Those services are very important. One thing is, cash is something new. It’s not part of our culture. We were trading before, our ancestors used to trade. Cash as such is something new, and management, the handling of money, this is something new. There’s a lot of that training needs to be, for management of that cash, for business in this cash economy. In certain areas, some of our areas, cash-flow is good, but the management of the cash is a big, big problem, still. Small cash is alright, it’s manageable, as it grows we need management skills on how to manage the cash.  So one area where the government can support is technical, it’s more capacity building.

What about basic things like road access?

That’s a big one, infrastructure to facilitate business. There’s a lot of produce, marketing opportunities out there but there is no market access because of infrastructure situation, that’s not helping.

I thought that is the government’s job. I find it hard to imagine why people stand up, run for political office – I thought they are the policy makers, the decision makers to make sure the common fund there, the country’s budget , caters for its people, six plus million people in the country. And that is not happening. So that is also my question, why is not happening? So now, my tendency now, with VICo, is people do what they can do. Rather than working with outside agencies which gets into bureaucracy and all that. When you initiate it yourself you know how it works – you make it work, actually. So, to make do with what’s at their disposal, because government is not working. Not doing what government is for.

 

http://tingtingblokantri.blogspot.com.au/

Samap village in  Papua New Guinea’s  East Sepik province is like many other places in in the Country – isolated  and without  road access.  It lies  in a  tiny secluded bay facing the Bismarck sea.  The village houses stand on ancient rickety  posts  bearing  withering sago thatch roofs.

Four of the nine boats bought with buai money

A group of women and children stand  on the shore  as a fleet of  nine   fiberglass dinghies  each powered by relatively new 40 horse power Yamaha engines come into the bay.   Apart from a few men on each of the boats,   all  are void of any large cargo.

The community’s isolation  masks a transformation that has been  happening over the last   three years.  A transformation driven by a small  group of businessmen on a path to becoming self-made millionaires.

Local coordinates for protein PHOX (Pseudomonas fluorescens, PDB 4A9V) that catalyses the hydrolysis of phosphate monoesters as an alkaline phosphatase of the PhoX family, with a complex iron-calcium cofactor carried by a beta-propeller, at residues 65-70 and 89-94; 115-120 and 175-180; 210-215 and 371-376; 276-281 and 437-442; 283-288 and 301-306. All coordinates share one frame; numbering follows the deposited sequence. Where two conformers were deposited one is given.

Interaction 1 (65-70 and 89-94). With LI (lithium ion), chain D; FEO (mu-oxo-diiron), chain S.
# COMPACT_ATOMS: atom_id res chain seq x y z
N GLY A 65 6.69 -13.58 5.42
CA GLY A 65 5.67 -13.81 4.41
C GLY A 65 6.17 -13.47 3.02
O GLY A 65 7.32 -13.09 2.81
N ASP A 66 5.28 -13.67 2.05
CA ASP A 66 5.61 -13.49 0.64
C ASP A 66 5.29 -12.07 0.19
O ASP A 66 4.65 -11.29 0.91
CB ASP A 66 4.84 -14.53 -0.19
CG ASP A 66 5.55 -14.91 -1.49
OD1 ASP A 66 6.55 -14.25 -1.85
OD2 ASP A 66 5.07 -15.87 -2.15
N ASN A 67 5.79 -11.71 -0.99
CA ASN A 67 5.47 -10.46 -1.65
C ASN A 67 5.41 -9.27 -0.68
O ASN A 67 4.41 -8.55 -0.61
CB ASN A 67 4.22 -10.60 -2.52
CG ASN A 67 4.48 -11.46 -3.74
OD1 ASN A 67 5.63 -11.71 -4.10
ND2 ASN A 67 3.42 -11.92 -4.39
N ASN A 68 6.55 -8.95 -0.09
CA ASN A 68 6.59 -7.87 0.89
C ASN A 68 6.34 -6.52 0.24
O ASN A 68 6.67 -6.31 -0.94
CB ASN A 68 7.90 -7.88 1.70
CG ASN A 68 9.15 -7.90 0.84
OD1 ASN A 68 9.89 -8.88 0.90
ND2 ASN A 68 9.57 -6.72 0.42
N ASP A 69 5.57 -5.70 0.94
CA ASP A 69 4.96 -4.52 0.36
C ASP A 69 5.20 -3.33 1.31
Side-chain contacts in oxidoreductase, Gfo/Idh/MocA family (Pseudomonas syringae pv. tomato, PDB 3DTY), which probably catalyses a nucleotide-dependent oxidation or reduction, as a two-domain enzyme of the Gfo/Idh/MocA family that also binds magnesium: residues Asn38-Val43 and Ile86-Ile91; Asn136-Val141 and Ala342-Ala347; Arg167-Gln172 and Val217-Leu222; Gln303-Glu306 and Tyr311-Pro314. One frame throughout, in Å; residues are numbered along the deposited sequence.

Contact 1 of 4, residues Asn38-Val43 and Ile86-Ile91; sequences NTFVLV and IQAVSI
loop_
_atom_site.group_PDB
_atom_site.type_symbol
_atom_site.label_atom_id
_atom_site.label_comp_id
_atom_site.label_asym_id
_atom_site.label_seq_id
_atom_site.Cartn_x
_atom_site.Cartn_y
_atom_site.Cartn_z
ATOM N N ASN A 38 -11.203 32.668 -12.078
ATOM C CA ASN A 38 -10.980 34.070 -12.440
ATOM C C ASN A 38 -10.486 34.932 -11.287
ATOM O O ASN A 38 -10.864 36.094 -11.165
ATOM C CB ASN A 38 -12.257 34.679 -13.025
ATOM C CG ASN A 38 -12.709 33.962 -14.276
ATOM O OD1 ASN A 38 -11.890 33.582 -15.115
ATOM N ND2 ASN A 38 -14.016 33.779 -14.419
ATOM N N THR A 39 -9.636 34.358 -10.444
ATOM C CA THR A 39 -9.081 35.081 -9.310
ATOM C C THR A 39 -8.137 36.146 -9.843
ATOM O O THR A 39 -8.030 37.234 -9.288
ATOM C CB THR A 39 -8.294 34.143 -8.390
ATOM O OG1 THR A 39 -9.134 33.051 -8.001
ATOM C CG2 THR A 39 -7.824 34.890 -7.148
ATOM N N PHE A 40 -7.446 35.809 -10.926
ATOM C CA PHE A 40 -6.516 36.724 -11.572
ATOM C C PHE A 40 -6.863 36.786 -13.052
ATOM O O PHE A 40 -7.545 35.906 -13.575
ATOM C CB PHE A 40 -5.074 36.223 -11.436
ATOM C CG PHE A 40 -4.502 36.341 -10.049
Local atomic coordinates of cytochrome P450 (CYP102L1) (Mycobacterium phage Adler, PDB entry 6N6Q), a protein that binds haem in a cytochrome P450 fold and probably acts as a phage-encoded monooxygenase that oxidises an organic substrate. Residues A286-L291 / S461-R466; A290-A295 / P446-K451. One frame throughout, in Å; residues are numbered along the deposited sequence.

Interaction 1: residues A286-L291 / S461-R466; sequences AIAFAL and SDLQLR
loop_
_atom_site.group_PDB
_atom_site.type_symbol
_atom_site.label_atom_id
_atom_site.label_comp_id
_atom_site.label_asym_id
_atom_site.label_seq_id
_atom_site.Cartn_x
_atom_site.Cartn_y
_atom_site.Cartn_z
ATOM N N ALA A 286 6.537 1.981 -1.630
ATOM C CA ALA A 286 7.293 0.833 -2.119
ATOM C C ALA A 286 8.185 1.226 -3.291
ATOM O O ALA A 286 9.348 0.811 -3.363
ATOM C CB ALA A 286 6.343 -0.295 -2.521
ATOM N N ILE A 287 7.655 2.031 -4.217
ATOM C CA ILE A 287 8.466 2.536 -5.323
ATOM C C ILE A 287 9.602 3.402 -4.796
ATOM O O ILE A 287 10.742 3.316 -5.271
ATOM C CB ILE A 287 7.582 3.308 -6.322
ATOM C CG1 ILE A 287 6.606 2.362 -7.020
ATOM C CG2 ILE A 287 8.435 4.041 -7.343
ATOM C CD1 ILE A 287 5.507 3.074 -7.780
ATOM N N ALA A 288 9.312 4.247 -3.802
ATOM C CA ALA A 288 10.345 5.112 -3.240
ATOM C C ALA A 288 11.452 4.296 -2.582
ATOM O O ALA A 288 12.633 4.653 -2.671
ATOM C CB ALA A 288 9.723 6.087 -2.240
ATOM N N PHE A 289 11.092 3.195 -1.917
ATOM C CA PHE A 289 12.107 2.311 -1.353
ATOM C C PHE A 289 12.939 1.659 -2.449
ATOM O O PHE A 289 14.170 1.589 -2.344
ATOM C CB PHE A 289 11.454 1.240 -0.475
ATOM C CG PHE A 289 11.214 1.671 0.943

The men are returning from Madang. It’s  a trip that has just  earned the community  more than  12 thousand dollars from the sale of buai or betelnut – the fruit of the areca palm used traditionally chewed during  social gatherings.

Each month, they earn an average of   40 thousand dollars  which translates to a gross annual income of more than 400  thousand dollars which is shared amongst  the members of the community depending on how  much work they contributed.

“There are local buyers  who buy buai  from people in the village,” says Robert Mandu, the ward councilor who made  about 6 thousand  dollars today.   “We pack them in bags and sell it to Seti a businessmen  who comes from the Highlands.”

Those actively  involved in the  buai trade say it’s not just about business and making money.  They’re building on extended family relationships and supporting their clansmen and women in improving their standard of living. Robert from the Sepik and Seti  from the Highlands aren’t  related by blood but they  drew  on the  strengths inherent in both their cultures  and

reached out to others.

Brothers Henry and Robert Mandu

Every decision is  made collectively with  their elders.  Robert consults with other members of  his family.  Seti is always accompanied by an older uncle who helps him buy the buai.  The trading happens  at the  small village of  Kosakosa on the Madang – East Sepik border where Robert’s  sister lives with her husband.

Over three years, Seti and  Robert’s families developed  this  once tiny local trade confined  to  village consumers into an  industry  which will be worth over a million dollars  over the next 5 years.  The trade spans  six provinces and links  coastal buai growers in Samap  to the vast market of  more than a  million consumers in the highlands of Papua New Guinea.

The venture began with  Henry – Robert’s older brother – who started off by selling Buai using  small 25 horsepower Yamaha engine.  Henry is a man of few words and doesn’t readily take credit for the  success of  Samap’s growing band of  young entrepreneurs. But everyone knows his actions speak  volumes.  For many in Samap, Henry is a visionary.

These days,  there is very little haggling over prices.  The buyers and sellers  agree on a price that is beneficial to both families.   Seti then makes direct  deposits of up to 15 thousand  dollars  for every order  into the bank accounts managed by Robert.  Each seller knows how much he or she will get per bag and how much is being  deposited.  The boat  owners are  also paid for the hire of their boats upfront.  Nobody is cheated.